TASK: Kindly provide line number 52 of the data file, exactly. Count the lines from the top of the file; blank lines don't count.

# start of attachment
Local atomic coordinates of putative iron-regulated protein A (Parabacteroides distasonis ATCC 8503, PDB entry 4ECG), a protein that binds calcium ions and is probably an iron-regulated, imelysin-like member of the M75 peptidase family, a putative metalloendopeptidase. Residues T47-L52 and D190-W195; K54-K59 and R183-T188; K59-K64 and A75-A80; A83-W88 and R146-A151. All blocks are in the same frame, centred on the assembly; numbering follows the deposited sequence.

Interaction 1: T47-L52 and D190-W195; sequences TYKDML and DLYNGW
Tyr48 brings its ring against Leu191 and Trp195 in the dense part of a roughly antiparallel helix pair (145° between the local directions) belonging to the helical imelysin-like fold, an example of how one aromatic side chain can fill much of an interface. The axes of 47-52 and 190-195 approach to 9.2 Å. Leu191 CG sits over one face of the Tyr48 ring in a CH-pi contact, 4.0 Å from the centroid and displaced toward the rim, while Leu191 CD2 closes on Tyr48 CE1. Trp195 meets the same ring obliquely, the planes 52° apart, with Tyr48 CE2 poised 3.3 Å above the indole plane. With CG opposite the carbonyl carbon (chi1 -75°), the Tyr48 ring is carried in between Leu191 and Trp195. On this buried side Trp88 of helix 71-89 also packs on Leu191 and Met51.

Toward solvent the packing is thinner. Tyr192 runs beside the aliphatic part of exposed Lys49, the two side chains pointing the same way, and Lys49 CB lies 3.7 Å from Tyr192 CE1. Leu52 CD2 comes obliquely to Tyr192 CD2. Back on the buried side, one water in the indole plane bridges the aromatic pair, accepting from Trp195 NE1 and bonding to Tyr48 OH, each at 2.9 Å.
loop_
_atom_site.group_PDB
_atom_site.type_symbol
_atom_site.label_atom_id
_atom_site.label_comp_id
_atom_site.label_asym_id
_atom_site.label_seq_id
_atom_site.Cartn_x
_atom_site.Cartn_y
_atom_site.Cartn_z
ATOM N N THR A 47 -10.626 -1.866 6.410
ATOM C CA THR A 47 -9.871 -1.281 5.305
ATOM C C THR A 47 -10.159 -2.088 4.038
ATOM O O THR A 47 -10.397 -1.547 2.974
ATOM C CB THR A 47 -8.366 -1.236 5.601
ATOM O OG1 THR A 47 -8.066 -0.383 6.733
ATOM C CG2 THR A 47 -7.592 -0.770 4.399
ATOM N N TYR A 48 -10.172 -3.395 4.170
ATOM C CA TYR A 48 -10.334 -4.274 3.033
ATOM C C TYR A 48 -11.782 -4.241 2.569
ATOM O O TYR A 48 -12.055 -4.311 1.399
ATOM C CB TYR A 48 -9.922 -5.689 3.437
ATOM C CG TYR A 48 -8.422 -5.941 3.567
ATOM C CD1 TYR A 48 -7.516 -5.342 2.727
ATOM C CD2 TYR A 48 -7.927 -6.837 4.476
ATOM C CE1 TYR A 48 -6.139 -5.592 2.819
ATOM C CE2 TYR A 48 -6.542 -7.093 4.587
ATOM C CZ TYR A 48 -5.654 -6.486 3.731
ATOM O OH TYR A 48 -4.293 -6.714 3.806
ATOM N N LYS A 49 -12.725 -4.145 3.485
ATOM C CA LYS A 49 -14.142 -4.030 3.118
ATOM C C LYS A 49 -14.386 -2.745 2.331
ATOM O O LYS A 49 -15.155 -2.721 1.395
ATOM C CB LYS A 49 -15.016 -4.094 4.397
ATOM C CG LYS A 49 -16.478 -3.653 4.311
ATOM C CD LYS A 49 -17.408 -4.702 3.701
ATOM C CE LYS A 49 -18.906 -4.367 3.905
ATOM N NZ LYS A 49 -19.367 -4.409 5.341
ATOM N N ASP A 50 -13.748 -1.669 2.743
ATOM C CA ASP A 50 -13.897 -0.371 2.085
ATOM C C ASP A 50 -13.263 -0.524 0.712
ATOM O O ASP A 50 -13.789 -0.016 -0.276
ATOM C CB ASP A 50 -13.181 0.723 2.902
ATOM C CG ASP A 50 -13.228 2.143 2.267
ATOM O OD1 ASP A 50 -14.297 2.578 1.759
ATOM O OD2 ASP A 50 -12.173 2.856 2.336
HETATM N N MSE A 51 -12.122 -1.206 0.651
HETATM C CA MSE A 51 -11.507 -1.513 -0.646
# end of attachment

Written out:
HETATM C CA MSE A 51 -11.507 -1.513 -0.646